Real estate identity Mike Pero is parking plans to launch Pasifika Air which he had hoped would be part of a two-way travel bubble with the Cook Islands.
He had planned to lease Boeing 737 planes and link Wellington and Christchurch with Rarotonga.
But continued uncertainty over the timing of quarantine-free travel between New Zealand and the Cook Islands and the cost of committing to aircraft leases have forced him to shelve plans.
Pero, who is to star as the judge in the New Zealand version of The Apprentice, has not spent millions on the venture.
''My personal costs to date amount to several hundred thousand dollars, and, thankfully, not millions,'' Pero said.
''I came into this in 2020 knowing there would be challenges, but the one that continually hounds us in our decision making is the seeming reluctance to open up travel to the Cook Islands and other Pacific nations.''
The New Zealand Government has said that it hopes to open a two-way bubble some time in May. Cook Islanders can come here quarantine-free.
''The Cooks have never had Covid-19 and there is still no border reopening date, yet the travel bubble with Australia is about to open. Amid this continuing uncertainty, I have reluctantly decided now is not the time to launch Pasifika Air.''
Pero, a commercial pilot who has been involved in airlines before, said that for a new carrier there was usually a minimum three- to four-month time frame from any commitment to lease an aircraft to its actual delivery date.
The fallout from the Covid-19 pandemic on the airline industry has blown out such timelines.
Pero had earlier this year talked about leasing a Virgin Australia Boeing 737 aircraft.
''While there is no shortage of these aircraft on the ground, there are few that can be made airworthy in the time frame we need once a border reopening date is confirmed.''
The global downturn in the aviation industry has led to a shortage of, and delays in, engineering slots being available for recommissioning these aircraft from storage.
Pero said Air New Zealand's engineering services division was no longer in a position to provide maintenance services to other airlines, another setback.
''Aside from a passion for aviation and the desire to launch an airline, my primary motivation has always been to help the Cook Islands people, who are also New Zealand citizens.''
The Cooks have been losing many millions of dollars a week in tourist income for the past 12 months.
As well as revenue, the Islands have also been steadily losing workers as younger people have been forced to move to New Zealand to find work to support their families back home.
He said Pasifika was 80 per cent through the complex task of completing documentation, manuals and paperwork for its Air Operator's Certificate (AOC).
''The certification process was a major and critical part of the launch schedule and we were on a good timeline for a mid-year sign-off. Nevertheless, it is difficult to negotiate with aircraft lease companies when you have no certainty on border reopening dates.''
Even now the local and global rollout of vaccines has created further uncertainty.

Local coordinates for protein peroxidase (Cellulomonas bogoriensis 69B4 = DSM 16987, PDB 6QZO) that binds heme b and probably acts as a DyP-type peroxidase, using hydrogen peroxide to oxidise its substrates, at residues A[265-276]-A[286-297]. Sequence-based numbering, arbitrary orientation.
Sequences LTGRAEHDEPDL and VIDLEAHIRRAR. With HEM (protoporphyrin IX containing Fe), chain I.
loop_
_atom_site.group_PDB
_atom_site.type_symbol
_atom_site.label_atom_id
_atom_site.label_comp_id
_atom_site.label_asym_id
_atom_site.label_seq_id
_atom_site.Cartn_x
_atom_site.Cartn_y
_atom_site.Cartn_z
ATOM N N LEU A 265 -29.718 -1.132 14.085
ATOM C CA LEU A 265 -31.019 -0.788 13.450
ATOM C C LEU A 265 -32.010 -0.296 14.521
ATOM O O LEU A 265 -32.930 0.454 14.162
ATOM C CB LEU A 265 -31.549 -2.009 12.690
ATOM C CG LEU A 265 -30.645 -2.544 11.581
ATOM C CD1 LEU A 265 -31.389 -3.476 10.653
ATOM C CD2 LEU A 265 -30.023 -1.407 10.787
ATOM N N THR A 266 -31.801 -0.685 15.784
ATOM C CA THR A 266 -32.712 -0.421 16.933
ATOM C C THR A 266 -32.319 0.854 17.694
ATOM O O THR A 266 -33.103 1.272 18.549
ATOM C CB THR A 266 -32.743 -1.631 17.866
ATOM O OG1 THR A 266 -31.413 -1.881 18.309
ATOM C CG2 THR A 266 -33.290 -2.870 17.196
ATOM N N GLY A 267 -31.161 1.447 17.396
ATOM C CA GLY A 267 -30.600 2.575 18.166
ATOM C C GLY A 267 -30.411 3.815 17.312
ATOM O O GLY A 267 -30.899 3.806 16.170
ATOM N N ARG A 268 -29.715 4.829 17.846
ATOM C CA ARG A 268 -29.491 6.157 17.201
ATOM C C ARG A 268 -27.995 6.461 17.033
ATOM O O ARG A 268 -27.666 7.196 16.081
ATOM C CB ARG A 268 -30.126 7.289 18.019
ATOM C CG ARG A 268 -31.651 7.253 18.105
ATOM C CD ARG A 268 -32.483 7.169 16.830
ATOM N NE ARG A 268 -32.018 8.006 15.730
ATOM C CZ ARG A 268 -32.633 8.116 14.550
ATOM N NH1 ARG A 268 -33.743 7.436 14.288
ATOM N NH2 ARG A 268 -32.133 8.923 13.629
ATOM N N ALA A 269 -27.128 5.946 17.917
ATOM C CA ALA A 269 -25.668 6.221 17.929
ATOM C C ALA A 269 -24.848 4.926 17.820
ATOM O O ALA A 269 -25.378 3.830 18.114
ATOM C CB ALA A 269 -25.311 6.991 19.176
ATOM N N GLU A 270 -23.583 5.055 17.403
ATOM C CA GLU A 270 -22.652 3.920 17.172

To commit $3 million to $5m in deposits and insurance to have two-to-three aircraft sitting on the tarmac made no commercial sense.
''We have been offered some very attractive propositions over the past six months but I am not prepared to commit to $60 million worth of aircraft and a five-10 year lease when there is so much uncertainty.''
Pero said the most disappointing part for him was the number of airline people who could have been re-engaged in the industry.
''I believe we could have immediately re-employed between 30 and 60 skilled people, including pilots, cabin crew, engineers, sales agents, marketing and airport workers.''
While the Cook Islands have been shelved, Pero said he was in advanced discussions to provide services to Samoa and Vanuatu.
He was 75 per cent towards funding the multi-million dollar start up costs for the airline.
A ''number'' of investors had come forward and he said he looked forward to working with them on other ventures.
''As we park the airline for now, all staff and contractors will be paid and all commitments will be honoured. The company and its funds remain fully intact and we will progress our AOC to a point where we can be ready to reignite,'' Pero said.
''I am touched by the well-wishers and the support I received from both the public and airline industry, CAA, the airports, and literally hundreds of complete strangers as we worked on the Pasifika Air project.''
Pasifika Air always faced big obstacles, which Pero who has dual residency in New Zealand and the Cook Islands had acknowledged.
His first job as a commercial pilot was with Pacifica Air, flying between Christchurch and Wanaka.
That airline suspended services in 1989, hit by competition from a bigger rival and high charges.
Pero also flew for Mt Cook Airline, and was on the list for an interview at Air New Zealand, but reportedly missed out when the company hit turbulence and laid off staff.
He was also involved in and lost a "significant amount of money" with Origin Pacific Airways, which ceased flying in 2006.
With his Cook Island venture, Pero faced the prospect of Air New Zealand deploying aircraft on to the routes he was flying and was up against the formidable Airpoints scheme where customers could use them on the services.
Air New Zealand customers have hundreds of millions of dollars in credit and will be looking for flights to use them.